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Symbol and Meaning

I use palm trees and power lines as contemporary cultural symbols for Southern California. This region, once inhabited by the indigenous tribes of Tongva, Cahuilla, Kumeyaay, and Serrano, with their rich cultural heritage and history, is now mythologized for its non-native plants and a littered skyline.

My photographs are not about the location of a specific palm tree or power line but that they are everywhere, ruling the California horizon from Malibu to Joshua Tree, Lancaster to San Diego, Chula Vista to Imperial Valley, and back to Victorville.

The palm tree is the mascot for Sunny So Cal. Their softly waving tropical fronds send a message to the world, “Come to California and become a star.” But like Hollywood, they are a myth. The only palm native to California is the fan palm (Washingtonia filifera). The scores of other palms are transplants, including the non-native Mexican Fan Palm (Washingtonia robusta), now the region’s icon and, ironically, considered invasive in some areas.Power lines, of course, are not native anywhere. Civil engineers plant them to expand the electric and information grid to power our daily lives.

The ubiquity of palms and power lines is why I photograph them. They are at the center of our altered and irreversible landscape. They are the myth of nature, not native flora and fauna, but Disneyfied tropes from Hollywood’s lens. They are a facade against which I pick at with my camera.


I sew/suture these subjects together as a critique of photography. Photography and landscapes have been intertwined since the medium’s inception, seemingly disparate at first but intrinsically linked. It can be argued that nature was photography’s first subject, as it certainly was for William Henry Fox Talbot’s “Pencil of Nature.” The tradition of recording one’s natural surroundings with a lens and its reaction to light represents a rich lineage in photography.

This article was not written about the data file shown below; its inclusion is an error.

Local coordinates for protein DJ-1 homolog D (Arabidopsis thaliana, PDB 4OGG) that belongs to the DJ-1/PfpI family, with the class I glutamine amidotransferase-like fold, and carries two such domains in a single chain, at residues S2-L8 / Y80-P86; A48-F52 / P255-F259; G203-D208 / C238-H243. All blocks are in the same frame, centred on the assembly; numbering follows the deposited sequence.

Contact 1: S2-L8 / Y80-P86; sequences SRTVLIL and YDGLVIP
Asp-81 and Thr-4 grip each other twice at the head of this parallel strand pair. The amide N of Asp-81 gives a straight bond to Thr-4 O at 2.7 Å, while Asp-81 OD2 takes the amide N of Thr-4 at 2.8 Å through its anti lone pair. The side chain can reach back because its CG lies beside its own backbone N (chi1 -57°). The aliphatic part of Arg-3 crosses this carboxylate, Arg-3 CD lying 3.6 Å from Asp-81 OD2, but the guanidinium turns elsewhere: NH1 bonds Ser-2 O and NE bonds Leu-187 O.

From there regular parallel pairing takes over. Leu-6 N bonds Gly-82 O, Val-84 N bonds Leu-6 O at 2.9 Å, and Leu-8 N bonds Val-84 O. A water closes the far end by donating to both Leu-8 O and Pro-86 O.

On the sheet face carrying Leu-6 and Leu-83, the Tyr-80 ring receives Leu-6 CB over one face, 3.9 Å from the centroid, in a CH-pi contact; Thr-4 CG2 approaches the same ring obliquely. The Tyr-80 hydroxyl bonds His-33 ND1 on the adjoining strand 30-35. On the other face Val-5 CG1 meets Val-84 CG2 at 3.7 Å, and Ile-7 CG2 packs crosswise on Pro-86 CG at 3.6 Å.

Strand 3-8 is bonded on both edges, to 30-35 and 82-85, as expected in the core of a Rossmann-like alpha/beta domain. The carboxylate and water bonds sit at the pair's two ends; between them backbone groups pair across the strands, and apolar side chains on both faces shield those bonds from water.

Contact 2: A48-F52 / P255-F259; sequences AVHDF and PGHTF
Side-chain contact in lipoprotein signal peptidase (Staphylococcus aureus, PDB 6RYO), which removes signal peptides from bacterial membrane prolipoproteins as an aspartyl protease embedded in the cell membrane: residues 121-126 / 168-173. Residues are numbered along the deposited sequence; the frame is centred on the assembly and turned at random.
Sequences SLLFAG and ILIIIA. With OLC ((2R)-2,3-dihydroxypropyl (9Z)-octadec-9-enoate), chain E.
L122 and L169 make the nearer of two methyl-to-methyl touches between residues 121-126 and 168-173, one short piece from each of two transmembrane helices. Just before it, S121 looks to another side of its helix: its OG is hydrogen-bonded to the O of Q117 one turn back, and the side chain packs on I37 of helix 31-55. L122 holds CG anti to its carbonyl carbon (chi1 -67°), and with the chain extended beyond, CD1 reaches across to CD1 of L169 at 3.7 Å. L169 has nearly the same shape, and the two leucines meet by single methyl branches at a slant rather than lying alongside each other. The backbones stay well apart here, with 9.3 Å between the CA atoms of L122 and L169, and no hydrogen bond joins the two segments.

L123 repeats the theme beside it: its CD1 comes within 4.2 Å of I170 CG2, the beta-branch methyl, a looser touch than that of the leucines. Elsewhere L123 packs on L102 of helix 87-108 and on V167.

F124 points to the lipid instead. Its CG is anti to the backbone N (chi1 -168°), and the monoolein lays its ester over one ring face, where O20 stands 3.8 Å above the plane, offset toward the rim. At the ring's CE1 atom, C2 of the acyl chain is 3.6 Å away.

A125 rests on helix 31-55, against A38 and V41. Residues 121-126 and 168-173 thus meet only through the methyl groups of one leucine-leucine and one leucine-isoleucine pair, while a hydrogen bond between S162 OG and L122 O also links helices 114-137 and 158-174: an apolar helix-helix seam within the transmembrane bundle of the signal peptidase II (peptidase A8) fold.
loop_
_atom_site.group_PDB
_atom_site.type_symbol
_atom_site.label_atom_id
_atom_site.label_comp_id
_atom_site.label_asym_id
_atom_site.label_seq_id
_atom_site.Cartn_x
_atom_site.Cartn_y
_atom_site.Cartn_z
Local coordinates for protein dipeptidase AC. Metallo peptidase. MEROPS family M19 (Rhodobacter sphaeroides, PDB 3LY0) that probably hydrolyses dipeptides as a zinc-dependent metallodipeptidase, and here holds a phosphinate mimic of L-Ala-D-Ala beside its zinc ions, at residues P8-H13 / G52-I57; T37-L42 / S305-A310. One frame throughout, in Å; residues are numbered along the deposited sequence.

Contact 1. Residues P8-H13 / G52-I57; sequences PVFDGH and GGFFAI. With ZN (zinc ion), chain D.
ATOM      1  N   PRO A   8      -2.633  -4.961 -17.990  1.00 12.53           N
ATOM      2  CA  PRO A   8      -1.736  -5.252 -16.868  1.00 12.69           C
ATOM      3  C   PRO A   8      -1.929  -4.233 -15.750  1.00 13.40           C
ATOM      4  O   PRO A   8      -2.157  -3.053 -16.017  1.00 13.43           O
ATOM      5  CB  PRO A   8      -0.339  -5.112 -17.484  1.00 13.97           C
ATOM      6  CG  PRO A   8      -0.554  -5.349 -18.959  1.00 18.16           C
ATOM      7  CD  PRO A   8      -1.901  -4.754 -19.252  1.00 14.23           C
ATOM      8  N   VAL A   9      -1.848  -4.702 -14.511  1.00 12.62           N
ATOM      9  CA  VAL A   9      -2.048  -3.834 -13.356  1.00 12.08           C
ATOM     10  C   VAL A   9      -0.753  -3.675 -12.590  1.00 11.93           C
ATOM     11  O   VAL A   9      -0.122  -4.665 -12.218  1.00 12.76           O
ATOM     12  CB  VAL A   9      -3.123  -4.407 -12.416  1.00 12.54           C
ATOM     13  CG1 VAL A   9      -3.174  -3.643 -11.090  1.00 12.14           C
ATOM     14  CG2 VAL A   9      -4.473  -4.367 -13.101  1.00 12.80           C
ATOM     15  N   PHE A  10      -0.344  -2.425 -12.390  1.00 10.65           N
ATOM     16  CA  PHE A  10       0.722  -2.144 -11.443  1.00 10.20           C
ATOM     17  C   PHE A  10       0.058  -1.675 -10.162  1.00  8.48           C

I feel a kinship to mundane images of the New Topographics. At the same time, many other landscape photographers climb the branches of Carleton Watkins and William Henry Jackson, who portrayed nature with grand romanticism, beginning the tradition of sublime vistas and wondrous creations. Even when the view is awe-inspiring, creating pictures so deeply tainted by romanticism is disingenuous because the means used actively ruin the land.


Hands and Machines

The association between hands and machines is a recurring theme in my photographs. Hands appear as shadows on the print, through cutting the paper and the sewn marks. In the printing phase, I will hold my hand out for an extended period over the paper to leave a mark. In the next stage, I cut off pieces of the print that I don’t wish to keep, creating unusual paper shapes. Next, I machine sew and hand embroider elements to draw, add color, and emphasize specific sections. Finally, I spot-bleach the print in areas I wish to bleed or obliterate.

I emphasize the correlation between hand-made and machine-made because hands create and wield tools. Machines do not autonomously mine the planet, build and connect power lines, or document the landscape without the intention of the human user. Just as I am responsible for my photographs, we too, are responsible for destroying our environment through irresponsible environmental interference and misuse of science and chemicals.


Toxic Photos

I feel most connected to the pictorialist because I’m not interested in documenting reality with “straight photography.” I aim to use development metaphorically by bringing photo chemical processing methods to the foreground rather than masking them behind the notion that they are somehow separate from the image.


Photographic chemicals are poisonous. It is a well-known rule in the darkroom not to dump the fix down the drain because it is toxic to the environment. I am keenly aware of chemical waste management and regularly seek ways to reuse my materials.

We should examine this relationship, reframe the idea that a camera is an impartial witness to nature, and recognize that the camera and photographic processes are tied to the environment.

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